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Office Depot exec: Mobile sites should not mirror desktop experience

September 16, 2011


The Office Depot app for iPhone

BOSTON – An Office Depot executive at’s Annual Summit said companies should not replicate a desktop experience when developing their mobile site.

During the “Meeting the Challenges of Performance in Mobile Retailing” session, executives emphasized the need for simplicity in the mobile channel. The executive also said that mobile is a different channel and companies need to take that into consideration when working on their strategy.

“You want to make sure your mobile site is simple,” said Emily Pelosi, senior director of online marketing for Office Depot, Boca Raton, FL.

“You can’t replicate the desktop site – it has to be a completely different environment,” she said.

Keep it simple
According to Ms. Pelosi, simplicity is key.

Office Depot has been focusing on making mobile as simple as possible.

For example, the company lets users look at products and save items to checkout in one channel and then complete the transaction in another.

On the mobile site, it also provides a way for users to reorder printer ink cartridges in three clicks.

Additionally, shoe manufacturer and retailer Aldo, has a similar strategy when it comes to the company’s mobile efforts.

“Mobile is a very different channel,” said Alex Popov, head of IT and ecommerce at Aldo Group, Montreal, Canada. “It is more different than ecommerce was from the store.

“It is all about simplicity” he said. “You need to make sure your mobile site is easy to navigate.”

A faster strategy
Aldo owns approximately 900 stores in addition to make its products available through other retailers and online.

Mr. Popov wanted to test a mobile strategy after watching the quick growth of the channel, but his enthusiasm for mobile has not always been matched throughout the organization.

“When we started out in ecommerce about seven years ago, nobody believed that we would sell shoes online,” Mr. Popov said. “It is amazing how well we’ve done with the online business.

“There is a similar amount of dissent at the company about mobile with some wondering if people will actually want to buy online through a smartphone,” he said.

After initially deciding to come up with a long-term mobile strategy, Aldo executives later decided to start small with a mobile site and offer several features so it could get something into the market quickly.  

“We came to the realization that mobile is evolving quickly and that building a big, long-term strategy might be useful only until mobile changes again,” Mr. Popov said.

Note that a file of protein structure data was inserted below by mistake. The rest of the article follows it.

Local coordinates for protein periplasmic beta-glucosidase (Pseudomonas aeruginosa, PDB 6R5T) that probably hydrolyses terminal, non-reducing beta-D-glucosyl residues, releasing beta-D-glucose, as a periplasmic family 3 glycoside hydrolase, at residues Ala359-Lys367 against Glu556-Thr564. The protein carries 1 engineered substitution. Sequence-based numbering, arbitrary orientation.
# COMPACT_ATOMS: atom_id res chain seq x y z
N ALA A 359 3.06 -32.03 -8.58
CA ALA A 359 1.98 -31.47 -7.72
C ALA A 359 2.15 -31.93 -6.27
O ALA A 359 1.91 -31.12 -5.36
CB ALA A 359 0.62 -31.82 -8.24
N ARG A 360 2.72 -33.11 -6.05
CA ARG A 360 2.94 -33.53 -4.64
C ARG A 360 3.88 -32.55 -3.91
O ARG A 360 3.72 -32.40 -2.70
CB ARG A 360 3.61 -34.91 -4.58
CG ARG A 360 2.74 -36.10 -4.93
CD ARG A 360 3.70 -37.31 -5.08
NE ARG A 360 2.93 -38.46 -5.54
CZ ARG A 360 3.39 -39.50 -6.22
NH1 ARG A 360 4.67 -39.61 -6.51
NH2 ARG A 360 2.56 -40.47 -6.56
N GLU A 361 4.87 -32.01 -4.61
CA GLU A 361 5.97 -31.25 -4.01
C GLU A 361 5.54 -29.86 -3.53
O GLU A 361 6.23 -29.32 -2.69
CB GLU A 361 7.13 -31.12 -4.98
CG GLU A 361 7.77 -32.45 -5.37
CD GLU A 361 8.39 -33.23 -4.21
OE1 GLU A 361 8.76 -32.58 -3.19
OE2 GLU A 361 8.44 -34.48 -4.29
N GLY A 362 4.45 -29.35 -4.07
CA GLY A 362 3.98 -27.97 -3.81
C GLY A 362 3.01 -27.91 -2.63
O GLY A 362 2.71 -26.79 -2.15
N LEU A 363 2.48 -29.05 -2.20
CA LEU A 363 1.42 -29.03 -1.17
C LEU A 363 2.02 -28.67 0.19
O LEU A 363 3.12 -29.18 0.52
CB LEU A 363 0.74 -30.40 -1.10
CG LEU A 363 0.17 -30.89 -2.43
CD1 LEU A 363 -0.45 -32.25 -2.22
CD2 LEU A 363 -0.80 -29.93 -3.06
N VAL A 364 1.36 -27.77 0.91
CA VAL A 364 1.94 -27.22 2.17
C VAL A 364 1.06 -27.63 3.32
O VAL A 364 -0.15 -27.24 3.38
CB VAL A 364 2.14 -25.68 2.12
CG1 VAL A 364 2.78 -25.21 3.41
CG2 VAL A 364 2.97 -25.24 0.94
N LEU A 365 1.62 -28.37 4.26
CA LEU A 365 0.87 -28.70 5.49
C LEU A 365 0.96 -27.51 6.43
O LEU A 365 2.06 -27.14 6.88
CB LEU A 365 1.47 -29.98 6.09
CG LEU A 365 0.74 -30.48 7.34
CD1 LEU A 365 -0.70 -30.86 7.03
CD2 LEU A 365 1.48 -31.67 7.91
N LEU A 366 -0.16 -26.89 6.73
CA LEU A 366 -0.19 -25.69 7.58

“We decided instead to build a short-term strategy and build out iterations,” he said. “Apps are cool but unless you have a captive audience, there is no guarantee that they will keep coming back to an app.

“As part of an overall strategy, we will do an app later on.”

The company wants to test the waters for mobile so it can understand the differentiating features for the channel.

Aldo did usability research before launching its mobile site.

“We realize that we are entering new territory – mobile is very different from ecommerce,” Mr. Popov said. “It is important to understand what users want.

“They need easy access; they are asking questions and need an answer right away,” he said. “Users most often are looking for your store or looking up a product to do comparison shopping. It is a customer who is not sitting down in a house and browsing a site comfortably.”

“Our main objective was to learn from this – we had the intention of making money in this channel at first.”

Lesson time
According to Mr. Popov, services available on the site at launch were checkout, search and a store locator.

With very little promotion to date, between 1 and 2 percent of ecommerce sales come through the mobile site.

The company is currently getting ready to launch a mobile site in Canada and is looking at bringing mobile commerce to Britain and Asia.  

Aldo is also looking for ways to integrate mobile with its retail stores.

“To be able to find a way to integrate mobile into the store channel would be very interesting for us,” Mr. Popov said.

The issue is that store associates, who do not typically encourage customers to go to the ecommerce site, would be unlikely to promote the mobile site.

“We know that shoppers are using them in store and as customers become more dependent on smartphones it is important for us to give them a way to use it,” Mr.Popov said.

Final Take
Chantal Tode is associate editor on Mobile Commerce Daily, New York

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